Sunday, April 26, 2020

An appreciation: Gabrielle Hamilton's essay on Prune in The New York Times Magazine



There has been a lot of talk about Prune chef-owner Gabrielle Hamilton's compelling essay in The New York Times Magazine today (online earlier) titled "My Restaurant Was My Life for 20 Years. Does the World Need It Anymore?"

Not even sure where to start with excerpts on her honest assessment of reopening the First Street mainstay in a post-COVID-19 world.

She talks about the neighborhood... where even a seemingly successful restaurant struggles to stay in business...

The concerns before coronavirus are still universal: The restaurant as we know it is no longer viable on its own. You can’t have tipped employees making $45 an hour while line cooks make $15. You can’t buy a $3 can of cheap beer at a dive bar in the East Village if the “dive bar” is actually paying $18,000 a month in rent, $30,000 a month in payroll; it would have to cost $10. I can’t keep hosing down the sauté corner myself just to have enough money to repair the ripped awning.

Prune is in the East Village because I’ve lived in the East Village for more than 30 years. I moved here because it was where you could get an apartment for $450 a month. In 1999, when I opened Prune, I still woke each morning to roosters crowing from the rooftop of the tenement building down the block, which is now a steel-and-glass tower. A less-than-500-square-foot studio apartment rents for $3,810 a month...

Her honesty about the brunch mob was particularly interesting ...

And God, the brunch, the brunch. The phone hauled out for every single pancake and every single Bloody Mary to be photographed and Instagrammed. That guy who strolls in and won’t remove his sunglasses as he holds up two fingers at my hostess without saying a word: He wants a table for two. The purebred lap dogs now passed off as service animals to calm the anxieties that might arise from eating eggs Benedict on a Sunday afternoon. I want the girl who called the first day of our mandated shut down to call back, in however many months when restaurants are allowed to reopen, so I can tell her with delight and sincerity: No. We are not open for brunch. There is no more brunch.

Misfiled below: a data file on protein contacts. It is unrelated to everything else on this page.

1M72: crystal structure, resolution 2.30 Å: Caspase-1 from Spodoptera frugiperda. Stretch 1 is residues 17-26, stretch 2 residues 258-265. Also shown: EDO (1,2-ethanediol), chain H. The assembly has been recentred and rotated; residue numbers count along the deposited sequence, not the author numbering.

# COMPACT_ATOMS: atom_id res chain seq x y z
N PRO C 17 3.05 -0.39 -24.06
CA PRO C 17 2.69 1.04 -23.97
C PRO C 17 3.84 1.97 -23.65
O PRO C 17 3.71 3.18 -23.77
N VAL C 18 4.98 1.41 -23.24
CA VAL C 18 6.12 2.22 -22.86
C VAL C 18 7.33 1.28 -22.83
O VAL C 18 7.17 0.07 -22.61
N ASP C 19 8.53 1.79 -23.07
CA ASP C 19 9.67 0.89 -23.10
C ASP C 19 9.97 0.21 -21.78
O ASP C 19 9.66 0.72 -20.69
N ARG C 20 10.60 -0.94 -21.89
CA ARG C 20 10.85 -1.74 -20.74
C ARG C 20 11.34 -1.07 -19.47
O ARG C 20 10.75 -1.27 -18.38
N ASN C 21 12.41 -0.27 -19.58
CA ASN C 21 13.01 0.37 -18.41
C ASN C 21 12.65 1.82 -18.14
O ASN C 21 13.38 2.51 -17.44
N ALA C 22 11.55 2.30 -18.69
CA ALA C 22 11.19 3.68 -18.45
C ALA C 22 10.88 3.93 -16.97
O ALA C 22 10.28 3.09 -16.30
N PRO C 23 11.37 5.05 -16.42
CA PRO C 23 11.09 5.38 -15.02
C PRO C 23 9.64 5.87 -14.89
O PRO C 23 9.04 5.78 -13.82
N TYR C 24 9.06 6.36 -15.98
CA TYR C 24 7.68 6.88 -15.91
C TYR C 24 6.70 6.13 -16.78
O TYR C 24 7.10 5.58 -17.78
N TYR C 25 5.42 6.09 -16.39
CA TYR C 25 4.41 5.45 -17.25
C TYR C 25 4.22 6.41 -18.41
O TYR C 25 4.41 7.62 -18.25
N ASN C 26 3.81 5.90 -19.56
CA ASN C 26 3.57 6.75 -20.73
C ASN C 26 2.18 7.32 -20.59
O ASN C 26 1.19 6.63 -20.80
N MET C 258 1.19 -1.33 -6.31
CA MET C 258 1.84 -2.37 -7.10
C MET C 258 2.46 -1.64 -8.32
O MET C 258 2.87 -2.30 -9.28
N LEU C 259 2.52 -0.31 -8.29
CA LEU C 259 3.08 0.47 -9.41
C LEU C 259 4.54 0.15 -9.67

Anyway, you can read it for yourself here.

Also, someone left a compliment about the article on Prune's gate yesterday...

7 comments:

Jason_Chatfield said...

This was so good. Desperately sad, but so well written.

Giovanni said...

This is a great article, but let’s not let the message get lost in this amazing work of prose: this society only protects the rich and the strong, and everyone else must fend for themselves. Gabrielle Hamilton details how her insurance won’t cover any of her losses during the shutdown. Her bank refused to give her any kind of loan. She’s at the mercy of her landlord, and her only hope is that if they evict her,
it will be hard to find another tenant — Which never stopped any landlord for the Vic thing a perfectly good tenant as we saw with Züm Schneider. She does not even have any health insurance herself. Neither does her wife. After going through all this, after seeing the realities of trying to start a business in New York, who’s going to want to open a restaurant now?

The US government is rushing to help large corporations like Shake Shack survive while small restaurants are left on their own. The US government is only giving its citizens $1200 per person, while in Canada is giving everyone affected $2000 a month for four months, and throughout Europe most workers are receiving over 70% of their salary during the shutdown. What are we supposed to do with $1200? Pay for a one-way ticket to somewhere else? And what do we do when we get there?

People are already leaving New York City. Students are deciding that paying sky high tuition just isn’t worth it anymore. Businesses will fail at a rate we haven’t seen since the Great Depression. Things are changing fast now. But the one thing that isn’t changing is our vulture capitalist society. In this society, either you're too big to fail or too small to matter. I hope business is like Prune can reopen. But if they do so it will be because of the heroic efforts of their owners and not because they got a bail out like everybody else who can afford to bribe the politicians.

Goggla said...

This article is really excellent - thank you for sharing. I recommend listening to the audio version to capture the emotion. If Prune ever opens again, count on me being there. But not for brunch! ;)

tschleder said...

Thank you. Speak.

Anonymous said...

This was a wonderful & very informative article; she's an excellent writer. And she is so, so right about brunch.

Would brunch even exist at all these days if taking photos of your food were banned?? Do you go to brunch to see your friends, or to post food pictures on Instagram? A lot of people I know have completely given up going to brunch b/c it's become so ridiculous.

Anonymous said...

The noisy brunch twits that come storming into the neighborhood on the weekends in nice weather have been making me sick for years. Poco comes to mind. I finally feel peace on the weekends, despite the overwhelming anxiety of everything else.

Anonymous said...

Yes Poco is one of the worst offenders!! Affects the whole block.